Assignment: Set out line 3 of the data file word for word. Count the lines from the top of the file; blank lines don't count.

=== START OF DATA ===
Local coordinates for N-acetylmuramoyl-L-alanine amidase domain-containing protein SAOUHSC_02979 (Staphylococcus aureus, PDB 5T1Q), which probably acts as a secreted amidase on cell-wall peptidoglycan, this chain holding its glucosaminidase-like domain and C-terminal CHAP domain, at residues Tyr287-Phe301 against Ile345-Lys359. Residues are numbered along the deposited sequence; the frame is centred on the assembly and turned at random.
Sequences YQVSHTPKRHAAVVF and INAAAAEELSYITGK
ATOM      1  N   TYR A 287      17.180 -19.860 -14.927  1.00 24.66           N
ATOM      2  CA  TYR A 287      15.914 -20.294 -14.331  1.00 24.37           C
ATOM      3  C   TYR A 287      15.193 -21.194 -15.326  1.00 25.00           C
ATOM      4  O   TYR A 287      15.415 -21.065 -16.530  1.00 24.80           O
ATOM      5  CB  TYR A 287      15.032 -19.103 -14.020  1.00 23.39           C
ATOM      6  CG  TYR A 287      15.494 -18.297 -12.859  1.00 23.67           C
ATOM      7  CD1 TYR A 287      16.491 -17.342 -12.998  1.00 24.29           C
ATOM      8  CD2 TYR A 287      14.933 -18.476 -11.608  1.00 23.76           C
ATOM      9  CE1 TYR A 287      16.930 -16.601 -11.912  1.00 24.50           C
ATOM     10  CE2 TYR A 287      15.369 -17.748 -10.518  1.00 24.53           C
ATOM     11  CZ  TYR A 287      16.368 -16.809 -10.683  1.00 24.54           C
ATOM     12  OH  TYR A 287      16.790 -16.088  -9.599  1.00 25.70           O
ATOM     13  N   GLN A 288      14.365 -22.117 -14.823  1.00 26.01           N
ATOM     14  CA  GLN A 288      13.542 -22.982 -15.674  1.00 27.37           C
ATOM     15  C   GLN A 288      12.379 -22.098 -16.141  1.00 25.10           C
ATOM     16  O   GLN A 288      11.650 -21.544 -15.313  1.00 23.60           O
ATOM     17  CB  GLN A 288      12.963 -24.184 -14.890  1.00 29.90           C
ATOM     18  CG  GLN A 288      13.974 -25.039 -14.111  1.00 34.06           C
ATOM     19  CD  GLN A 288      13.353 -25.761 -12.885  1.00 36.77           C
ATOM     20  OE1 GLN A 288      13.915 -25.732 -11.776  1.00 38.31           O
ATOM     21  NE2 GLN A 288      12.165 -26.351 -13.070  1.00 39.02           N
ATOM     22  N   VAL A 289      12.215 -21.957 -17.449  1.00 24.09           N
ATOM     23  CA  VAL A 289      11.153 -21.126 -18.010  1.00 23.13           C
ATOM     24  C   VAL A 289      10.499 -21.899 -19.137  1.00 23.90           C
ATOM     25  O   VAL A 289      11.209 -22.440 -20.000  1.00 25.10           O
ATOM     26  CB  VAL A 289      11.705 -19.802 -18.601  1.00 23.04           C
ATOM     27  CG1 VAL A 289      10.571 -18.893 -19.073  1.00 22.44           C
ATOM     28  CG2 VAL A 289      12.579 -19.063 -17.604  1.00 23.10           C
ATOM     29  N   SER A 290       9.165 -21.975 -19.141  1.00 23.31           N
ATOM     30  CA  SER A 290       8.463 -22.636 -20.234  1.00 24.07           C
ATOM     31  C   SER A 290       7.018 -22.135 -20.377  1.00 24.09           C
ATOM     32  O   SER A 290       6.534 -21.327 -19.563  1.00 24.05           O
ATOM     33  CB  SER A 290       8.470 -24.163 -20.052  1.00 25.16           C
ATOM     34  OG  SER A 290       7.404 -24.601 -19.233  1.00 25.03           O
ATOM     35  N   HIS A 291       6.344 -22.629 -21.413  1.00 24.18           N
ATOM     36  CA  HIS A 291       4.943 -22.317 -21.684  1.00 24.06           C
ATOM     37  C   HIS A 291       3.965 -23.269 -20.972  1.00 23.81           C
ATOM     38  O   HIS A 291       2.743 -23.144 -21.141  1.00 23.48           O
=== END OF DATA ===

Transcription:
ATOM      1  N   TYR A 287      17.180 -19.860 -14.927  1.00 24.66           N